Public Health Nutrition

Research Article

Taxing food: implications for public health nutrition

Martin Carahera1 c1 and Gill Cowburna2

a1 Department of Health Management and Food Policy, The Centre for Food Policy, Institute of Health Sciences, City University, Goswell Place, Northampton Square, London EC1 0HB, UK

a2 BHF Health Promotion Research Group, Department of Public Health, University of Oxford, Old Road Campus, Headington, Oxford OX3 7LF, UK


Aim To set out a policy analysis of food taxes as a way of influencing food consumption and behaviour.

Design The study draws on examples of food taxes from the developed world imposed at national and local levels. Studies were identified from a systemised search in six databases with criteria designed to identity articles of policy relevance.

Results The dominant approach identified from the literature was the imposition of food taxes on food to raise general revenue, such as Value Added Tax in the European Union. Food taxes can be applied in various ways, ranging from attempts to directly influence behaviour to those which collect taxes for identified campaigns on healthy eating through to those applied within closed settings such as schools. There is a case for combining taxes of unhealthy foods with subsidies of healthy foods. The evidence from the literature concerning the use and impact of food taxes on food behaviour is not clear and those cases identified are mainly retrospective descriptions of the process. Many food taxes have been withdrawn after short periods of time due to industry lobbying.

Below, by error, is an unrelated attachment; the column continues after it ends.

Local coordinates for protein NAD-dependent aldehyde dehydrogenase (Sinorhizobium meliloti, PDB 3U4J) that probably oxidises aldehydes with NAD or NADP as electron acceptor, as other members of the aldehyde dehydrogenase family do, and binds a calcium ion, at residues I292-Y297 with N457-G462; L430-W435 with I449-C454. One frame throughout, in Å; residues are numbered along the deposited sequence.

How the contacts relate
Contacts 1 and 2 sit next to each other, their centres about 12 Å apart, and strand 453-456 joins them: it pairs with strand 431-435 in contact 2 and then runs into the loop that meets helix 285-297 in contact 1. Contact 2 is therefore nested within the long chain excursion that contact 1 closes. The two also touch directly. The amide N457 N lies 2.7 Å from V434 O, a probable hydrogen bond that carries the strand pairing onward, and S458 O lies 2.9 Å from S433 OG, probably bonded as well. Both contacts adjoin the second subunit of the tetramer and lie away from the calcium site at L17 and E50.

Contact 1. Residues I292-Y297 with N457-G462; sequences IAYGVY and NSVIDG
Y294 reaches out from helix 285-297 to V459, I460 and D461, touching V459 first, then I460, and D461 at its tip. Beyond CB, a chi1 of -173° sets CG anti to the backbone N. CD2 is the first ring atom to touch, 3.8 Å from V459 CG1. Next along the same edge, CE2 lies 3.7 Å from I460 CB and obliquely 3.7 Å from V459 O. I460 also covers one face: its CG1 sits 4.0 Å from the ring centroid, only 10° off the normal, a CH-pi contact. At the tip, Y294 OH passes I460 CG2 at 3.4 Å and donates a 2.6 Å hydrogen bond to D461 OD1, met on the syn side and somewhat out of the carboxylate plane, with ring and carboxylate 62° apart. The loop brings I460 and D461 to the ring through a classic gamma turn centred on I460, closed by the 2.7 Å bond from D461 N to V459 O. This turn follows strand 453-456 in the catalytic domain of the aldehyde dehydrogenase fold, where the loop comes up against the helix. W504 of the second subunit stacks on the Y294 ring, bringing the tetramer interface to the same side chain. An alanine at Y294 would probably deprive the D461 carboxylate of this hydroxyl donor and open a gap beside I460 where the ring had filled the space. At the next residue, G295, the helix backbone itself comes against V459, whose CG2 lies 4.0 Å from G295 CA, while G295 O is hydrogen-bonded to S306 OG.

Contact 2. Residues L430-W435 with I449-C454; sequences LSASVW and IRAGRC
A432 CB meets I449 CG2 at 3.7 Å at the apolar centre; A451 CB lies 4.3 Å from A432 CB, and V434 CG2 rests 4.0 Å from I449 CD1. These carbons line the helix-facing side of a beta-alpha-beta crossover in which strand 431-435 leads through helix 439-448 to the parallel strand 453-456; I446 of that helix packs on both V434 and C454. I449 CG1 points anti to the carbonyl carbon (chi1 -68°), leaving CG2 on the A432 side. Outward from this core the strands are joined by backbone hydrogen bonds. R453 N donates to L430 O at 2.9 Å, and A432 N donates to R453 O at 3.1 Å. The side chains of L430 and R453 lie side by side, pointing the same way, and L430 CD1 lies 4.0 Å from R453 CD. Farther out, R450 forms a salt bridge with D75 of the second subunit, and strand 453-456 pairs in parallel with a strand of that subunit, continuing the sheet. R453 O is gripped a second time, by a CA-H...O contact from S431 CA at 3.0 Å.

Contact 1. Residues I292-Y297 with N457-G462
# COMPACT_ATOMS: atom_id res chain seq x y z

Conclusions for policy Small taxes with the clear purpose of promoting the health of key groups, e.g. children, are more likely to receive public support. The focus of many tax initiatives is unclear; although they are generally aimed at consumers, another focus could be food manufacturers, using taxes and subsidies to encourage the production of healthier foods, which could have an effect at a population level. Further consideration needs to be given to this aspect of food taxes. Taxing food (and subsidies) can influence food behaviour within closed systems such as schools and the workplace.

(Received October 12 2004)

(Accepted May 10 2005)


c1 *Corresponding author: Email